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FHFA Alters GSE Policy on REO Sales

NationalMortgageProfessional.com
Nov 25, 2014

The Federal Housing Finance Agency (FHFA) has directed the government-sponsored enterprises (GSEs), Fannie Mae and Freddie Mac, to alter one of their policies relating to the sale of real estate-owned (REO) properties in their current inventory. The change will permit the two companies to sell existing REO properties to any qualified purchaser at the property’s fair-market value, as determined by the GSEs. 

Prior to today’s directive, the Enterprises required homeowners who have been through foreclosure and want to buy their home back to pay the entire amount owed on the mortgage.  This requirement similarly applied to anyone buying the home for the benefit of the previous homeowner.  Under the new policy change for existing REO properties, former homeowners who are able to repurchase their home—or a third-party able to purchase on their behalf – may do so under the fair-market value policy that already applies to other purchasers of REO properties.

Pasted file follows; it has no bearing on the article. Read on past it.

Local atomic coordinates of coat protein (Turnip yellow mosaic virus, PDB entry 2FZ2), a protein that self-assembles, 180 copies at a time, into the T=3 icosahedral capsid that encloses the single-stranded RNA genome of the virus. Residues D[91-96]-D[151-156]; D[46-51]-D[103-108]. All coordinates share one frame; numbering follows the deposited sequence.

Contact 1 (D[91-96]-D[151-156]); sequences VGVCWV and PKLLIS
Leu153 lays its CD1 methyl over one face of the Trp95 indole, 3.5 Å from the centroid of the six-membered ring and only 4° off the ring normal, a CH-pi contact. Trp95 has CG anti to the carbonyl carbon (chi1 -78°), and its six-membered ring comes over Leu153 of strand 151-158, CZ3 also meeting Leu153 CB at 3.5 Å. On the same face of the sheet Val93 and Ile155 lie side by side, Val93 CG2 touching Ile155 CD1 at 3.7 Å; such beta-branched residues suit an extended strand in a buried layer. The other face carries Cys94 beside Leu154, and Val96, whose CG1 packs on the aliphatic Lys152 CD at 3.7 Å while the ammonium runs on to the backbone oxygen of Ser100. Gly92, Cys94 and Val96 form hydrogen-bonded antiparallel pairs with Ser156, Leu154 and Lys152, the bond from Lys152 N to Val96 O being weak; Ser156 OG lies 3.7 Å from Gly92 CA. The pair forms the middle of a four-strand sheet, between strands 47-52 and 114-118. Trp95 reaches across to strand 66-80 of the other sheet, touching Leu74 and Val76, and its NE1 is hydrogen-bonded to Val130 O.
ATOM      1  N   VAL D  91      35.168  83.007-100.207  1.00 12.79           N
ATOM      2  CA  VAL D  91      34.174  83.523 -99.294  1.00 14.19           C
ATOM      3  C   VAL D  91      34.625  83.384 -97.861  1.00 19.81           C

The policy change is limited to Fannie Mae and Freddie Mac REO inventory of single-family homes as of Nov. 25, 2014. Fannie Mae and Freddie Mac have approximately 121,000 properties in their combined REO inventory. Certain property exclusions may apply and will be handled by the Enterprises on a case-by-case basis.

“This is a targeted, but important policy change that should help reduce property vacancies and stabilize home values and neighborhoods,” said FHFA Director Mel Watt. “It expands the number of potential buyers of REO properties and is consistent with the Enterprises’ practice of requiring fair-market value for those properties.”

Under existing GSE rules, former borrowers must wait a minimum of three years after a foreclosure to be eligible to receive a loan purchased or guaranteed by Fannie Mae or Freddie Mac. The purchase of an REO property for the benefit of the previous owner must also still be intended for use by that owner as their principal place of residence.  

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